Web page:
Down the ages, war epidemics have decimated the fighting strength of armies, caused the suspension and cancellation of military operations, and have brought havoc to the civil populations of belligerent and non-belligerent states alike. This book examines the historical occurrence and geographical spread of infectious diseases in association with past wars. It addresses an intrinsically geographical question: how are the spatial dynamics of epidemics influenced by military operations and the directives of war? The term historical geography in the title indicates the authors' primary concern with qualitative analyses of archival source materials over a 150-year time period from 1850, and this is combined with quantitative analyses less frequently associated with historical studies.
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Matthew Smallman-Raynor is Professor of Analytical Geography at the University of Nottingham. Andrew Cliff is Professor of Theoretical Geography at the University of Cambridge.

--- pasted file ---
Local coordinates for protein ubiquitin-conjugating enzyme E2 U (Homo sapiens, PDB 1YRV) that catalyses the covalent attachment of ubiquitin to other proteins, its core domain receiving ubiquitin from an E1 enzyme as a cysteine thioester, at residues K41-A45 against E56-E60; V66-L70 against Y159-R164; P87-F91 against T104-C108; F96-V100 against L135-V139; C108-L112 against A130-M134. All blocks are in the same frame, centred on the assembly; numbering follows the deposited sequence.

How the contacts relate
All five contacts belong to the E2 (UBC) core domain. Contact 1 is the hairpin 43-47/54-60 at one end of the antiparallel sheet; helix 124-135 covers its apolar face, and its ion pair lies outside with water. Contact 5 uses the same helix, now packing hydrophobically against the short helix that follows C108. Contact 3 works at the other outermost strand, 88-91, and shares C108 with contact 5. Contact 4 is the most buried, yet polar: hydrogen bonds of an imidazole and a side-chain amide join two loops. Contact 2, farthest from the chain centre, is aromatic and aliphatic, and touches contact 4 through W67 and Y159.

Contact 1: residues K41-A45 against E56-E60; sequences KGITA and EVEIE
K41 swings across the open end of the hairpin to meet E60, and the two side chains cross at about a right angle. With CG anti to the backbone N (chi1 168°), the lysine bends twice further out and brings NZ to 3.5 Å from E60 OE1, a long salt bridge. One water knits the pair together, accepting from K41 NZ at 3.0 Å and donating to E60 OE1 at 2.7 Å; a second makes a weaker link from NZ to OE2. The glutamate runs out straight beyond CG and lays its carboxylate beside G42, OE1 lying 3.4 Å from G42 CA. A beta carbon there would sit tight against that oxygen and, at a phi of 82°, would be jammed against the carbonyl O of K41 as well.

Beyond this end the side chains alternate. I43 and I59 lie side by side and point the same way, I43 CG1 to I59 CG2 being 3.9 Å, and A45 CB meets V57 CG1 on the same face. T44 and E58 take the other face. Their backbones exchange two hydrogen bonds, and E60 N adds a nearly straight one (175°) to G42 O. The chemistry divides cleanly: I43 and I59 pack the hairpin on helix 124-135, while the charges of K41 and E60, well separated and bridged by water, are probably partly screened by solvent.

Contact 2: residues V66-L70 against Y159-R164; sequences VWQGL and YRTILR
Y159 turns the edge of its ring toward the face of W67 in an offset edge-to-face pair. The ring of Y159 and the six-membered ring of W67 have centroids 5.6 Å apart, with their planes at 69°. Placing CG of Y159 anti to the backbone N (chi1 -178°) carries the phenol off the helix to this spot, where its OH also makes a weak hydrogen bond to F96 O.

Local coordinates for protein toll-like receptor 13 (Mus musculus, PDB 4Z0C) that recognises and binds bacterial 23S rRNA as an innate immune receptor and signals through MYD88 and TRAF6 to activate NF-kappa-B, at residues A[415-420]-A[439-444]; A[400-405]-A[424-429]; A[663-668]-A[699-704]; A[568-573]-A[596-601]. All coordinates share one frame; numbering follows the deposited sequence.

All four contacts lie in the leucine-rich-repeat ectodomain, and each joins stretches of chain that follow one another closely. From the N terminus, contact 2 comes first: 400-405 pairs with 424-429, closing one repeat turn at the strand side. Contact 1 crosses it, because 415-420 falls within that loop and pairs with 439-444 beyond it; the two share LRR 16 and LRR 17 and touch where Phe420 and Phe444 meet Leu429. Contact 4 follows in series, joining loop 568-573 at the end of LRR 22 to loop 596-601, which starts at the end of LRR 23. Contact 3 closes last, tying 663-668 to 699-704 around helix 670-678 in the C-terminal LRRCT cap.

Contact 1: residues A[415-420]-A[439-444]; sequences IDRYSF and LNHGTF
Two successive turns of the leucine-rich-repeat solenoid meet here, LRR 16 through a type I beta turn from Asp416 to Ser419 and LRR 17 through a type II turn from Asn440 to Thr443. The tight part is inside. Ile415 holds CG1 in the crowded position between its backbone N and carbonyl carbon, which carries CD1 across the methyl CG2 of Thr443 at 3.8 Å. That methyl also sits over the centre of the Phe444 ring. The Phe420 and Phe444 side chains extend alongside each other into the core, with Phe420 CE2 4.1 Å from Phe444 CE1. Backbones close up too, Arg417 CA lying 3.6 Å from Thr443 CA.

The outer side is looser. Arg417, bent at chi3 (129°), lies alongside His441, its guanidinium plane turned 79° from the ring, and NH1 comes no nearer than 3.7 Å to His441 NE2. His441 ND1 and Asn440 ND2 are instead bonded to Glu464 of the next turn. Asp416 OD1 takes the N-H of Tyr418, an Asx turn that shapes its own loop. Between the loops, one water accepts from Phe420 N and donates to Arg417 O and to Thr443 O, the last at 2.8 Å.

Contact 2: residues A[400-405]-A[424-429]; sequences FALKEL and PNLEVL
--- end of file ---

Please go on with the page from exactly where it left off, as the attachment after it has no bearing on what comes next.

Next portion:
"War Epidemics is a Brobdingnagian work of careful and enlightening scholarship. Drawn from what appears to be nearly two decades of research, Matthew Smallman-Raynor and Andrew Cliff have produced a magnum opus on war and disease that will likely be used by scholars for the next century."--The Geographical Review
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Book Description Oxford Univ Pr on Demand, 2004. Hardcover. Book Condition: Brand New. illustrated edition. 848 pages. 9.50x6.50x2.00 inches. In Stock. Bookseller Inventory # zk0198233647
Book Description Oxford University Press, USA, 2004. Hardcover. Book Condition: New. Bookseller Inventory # DADAX0198233647